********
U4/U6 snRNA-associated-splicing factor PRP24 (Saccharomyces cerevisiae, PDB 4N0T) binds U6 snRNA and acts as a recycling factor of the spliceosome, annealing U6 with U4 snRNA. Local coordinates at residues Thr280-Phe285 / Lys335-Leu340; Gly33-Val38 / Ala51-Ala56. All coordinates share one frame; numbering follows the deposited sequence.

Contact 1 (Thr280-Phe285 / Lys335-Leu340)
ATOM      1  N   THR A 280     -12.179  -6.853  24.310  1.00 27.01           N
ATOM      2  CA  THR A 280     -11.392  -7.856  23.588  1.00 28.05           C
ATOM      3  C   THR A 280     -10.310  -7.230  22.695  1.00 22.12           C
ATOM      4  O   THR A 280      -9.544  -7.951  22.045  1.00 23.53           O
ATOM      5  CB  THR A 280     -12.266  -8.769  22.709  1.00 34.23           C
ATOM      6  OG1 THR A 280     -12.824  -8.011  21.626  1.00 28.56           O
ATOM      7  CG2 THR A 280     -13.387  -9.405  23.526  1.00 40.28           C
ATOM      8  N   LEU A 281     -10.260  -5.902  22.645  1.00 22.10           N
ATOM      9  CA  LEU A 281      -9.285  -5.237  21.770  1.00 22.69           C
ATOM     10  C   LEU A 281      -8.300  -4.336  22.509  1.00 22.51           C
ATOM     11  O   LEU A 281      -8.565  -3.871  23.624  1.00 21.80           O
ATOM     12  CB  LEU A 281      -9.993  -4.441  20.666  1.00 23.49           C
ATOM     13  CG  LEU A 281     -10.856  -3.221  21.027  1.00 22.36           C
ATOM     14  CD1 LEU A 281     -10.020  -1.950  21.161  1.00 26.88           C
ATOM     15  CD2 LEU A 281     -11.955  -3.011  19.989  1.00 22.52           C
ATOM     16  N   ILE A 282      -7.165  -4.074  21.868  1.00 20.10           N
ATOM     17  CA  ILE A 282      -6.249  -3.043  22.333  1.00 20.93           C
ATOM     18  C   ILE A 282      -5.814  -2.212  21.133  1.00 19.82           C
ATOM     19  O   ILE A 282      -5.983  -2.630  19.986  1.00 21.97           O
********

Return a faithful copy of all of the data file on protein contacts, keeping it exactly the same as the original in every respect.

U4/U6 snRNA-associated-splicing factor PRP24 (Saccharomyces cerevisiae, PDB 4N0T) binds U6 snRNA and acts as a recycling factor of the spliceosome, annealing U6 with U4 snRNA. Local coordinates at residues Thr280-Phe285 / Lys335-Leu340; Gly33-Val38 / Ala51-Ala56. All coordinates share one frame; numbering follows the deposited sequence.

Contact 1 (Thr280-Phe285 / Lys335-Leu340)
ATOM      1  N   THR A 280     -12.179  -6.853  24.310  1.00 27.01           N
ATOM      2  CA  THR A 280     -11.392  -7.856  23.588  1.00 28.05           C
ATOM      3  C   THR A 280     -10.310  -7.230  22.695  1.00 22.12           C
ATOM      4  O   THR A 280      -9.544  -7.951  22.045  1.00 23.53           O
ATOM      5  CB  THR A 280     -12.266  -8.769  22.709  1.00 34.23           C
ATOM      6  OG1 THR A 280     -12.824  -8.011  21.626  1.00 28.56           O
ATOM      7  CG2 THR A 280     -13.387  -9.405  23.526  1.00 40.28           C
ATOM      8  N   LEU A 281     -10.260  -5.902  22.645  1.00 22.10           N
ATOM      9  CA  LEU A 281      -9.285  -5.237  21.770  1.00 22.69           C
ATOM     10  C   LEU A 281      -8.300  -4.336  22.509  1.00 22.51           C
ATOM     11  O   LEU A 281      -8.565  -3.871  23.624  1.00 21.80           O
ATOM     12  CB  LEU A 281      -9.993  -4.441  20.666  1.00 23.49           C
ATOM     13  CG  LEU A 281     -10.856  -3.221  21.027  1.00 22.36           C
ATOM     14  CD1 LEU A 281     -10.020  -1.950  21.161  1.00 26.88           C
ATOM     15  CD2 LEU A 281     -11.955  -3.011  19.989  1.00 22.52           C
ATOM     16  N   ILE A 282      -7.165  -4.074  21.868  1.00 20.10           N
ATOM     17  CA  ILE A 282      -6.249  -3.043  22.333  1.00 20.93           C
ATOM     18  C   ILE A 282      -5.814  -2.212  21.133  1.00 19.82           C
ATOM     19  O   ILE A 282      -5.983  -2.630  19.986  1.00 21.97           O